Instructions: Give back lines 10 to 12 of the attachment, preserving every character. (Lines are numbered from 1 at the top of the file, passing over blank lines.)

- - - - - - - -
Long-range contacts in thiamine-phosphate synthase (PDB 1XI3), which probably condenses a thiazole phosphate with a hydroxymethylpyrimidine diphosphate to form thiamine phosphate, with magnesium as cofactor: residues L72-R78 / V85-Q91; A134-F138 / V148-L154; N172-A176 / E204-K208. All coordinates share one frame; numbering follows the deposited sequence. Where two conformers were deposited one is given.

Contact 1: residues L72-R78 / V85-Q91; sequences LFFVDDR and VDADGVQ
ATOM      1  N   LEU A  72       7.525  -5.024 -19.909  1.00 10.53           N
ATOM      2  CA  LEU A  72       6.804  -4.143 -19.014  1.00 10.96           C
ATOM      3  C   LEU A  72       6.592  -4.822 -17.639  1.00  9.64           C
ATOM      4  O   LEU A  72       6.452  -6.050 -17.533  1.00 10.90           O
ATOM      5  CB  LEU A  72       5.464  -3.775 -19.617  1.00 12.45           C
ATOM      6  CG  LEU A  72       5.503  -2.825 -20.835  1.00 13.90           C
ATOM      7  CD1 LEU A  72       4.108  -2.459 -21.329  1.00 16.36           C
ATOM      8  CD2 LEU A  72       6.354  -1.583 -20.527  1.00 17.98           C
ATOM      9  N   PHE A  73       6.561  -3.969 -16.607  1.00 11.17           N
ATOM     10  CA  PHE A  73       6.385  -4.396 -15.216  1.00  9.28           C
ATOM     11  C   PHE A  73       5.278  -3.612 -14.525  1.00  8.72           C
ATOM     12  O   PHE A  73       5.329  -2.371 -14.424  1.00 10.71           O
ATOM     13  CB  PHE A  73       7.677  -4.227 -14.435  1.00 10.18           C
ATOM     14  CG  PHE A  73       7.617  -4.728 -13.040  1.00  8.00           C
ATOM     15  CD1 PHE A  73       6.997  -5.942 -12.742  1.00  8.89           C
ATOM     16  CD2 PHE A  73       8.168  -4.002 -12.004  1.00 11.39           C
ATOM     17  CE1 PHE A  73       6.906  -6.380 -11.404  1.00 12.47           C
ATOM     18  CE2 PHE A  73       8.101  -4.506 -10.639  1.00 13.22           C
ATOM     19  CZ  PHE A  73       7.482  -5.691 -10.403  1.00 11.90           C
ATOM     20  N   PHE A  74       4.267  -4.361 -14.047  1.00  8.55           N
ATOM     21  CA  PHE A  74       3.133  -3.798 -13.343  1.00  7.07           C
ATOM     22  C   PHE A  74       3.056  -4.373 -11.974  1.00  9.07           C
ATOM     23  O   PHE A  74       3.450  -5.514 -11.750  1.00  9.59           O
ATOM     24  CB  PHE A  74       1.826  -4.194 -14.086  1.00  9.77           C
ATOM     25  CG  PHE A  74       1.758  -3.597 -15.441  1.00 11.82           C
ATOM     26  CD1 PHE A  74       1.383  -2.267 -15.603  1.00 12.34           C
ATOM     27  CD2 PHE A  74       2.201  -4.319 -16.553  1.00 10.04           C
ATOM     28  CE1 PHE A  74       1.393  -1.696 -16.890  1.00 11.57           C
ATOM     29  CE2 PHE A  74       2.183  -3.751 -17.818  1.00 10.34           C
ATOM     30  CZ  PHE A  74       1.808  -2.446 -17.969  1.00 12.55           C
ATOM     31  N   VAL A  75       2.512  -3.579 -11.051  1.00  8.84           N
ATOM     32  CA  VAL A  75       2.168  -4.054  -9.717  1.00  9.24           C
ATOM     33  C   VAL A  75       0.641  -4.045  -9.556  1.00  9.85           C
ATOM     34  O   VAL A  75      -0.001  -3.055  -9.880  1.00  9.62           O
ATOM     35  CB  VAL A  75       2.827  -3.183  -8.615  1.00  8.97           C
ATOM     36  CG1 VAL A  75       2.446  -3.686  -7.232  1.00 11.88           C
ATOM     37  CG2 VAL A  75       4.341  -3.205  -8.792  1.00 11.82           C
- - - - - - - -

ATOM      8  CD2 LEU A  72       6.354  -1.583 -20.527  1.00 17.98           C
ATOM      9  N   PHE A  73       6.561  -3.969 -16.607  1.00 11.17           N
ATOM     10  CA  PHE A  73       6.385  -4.396 -15.216  1.00  9.28           C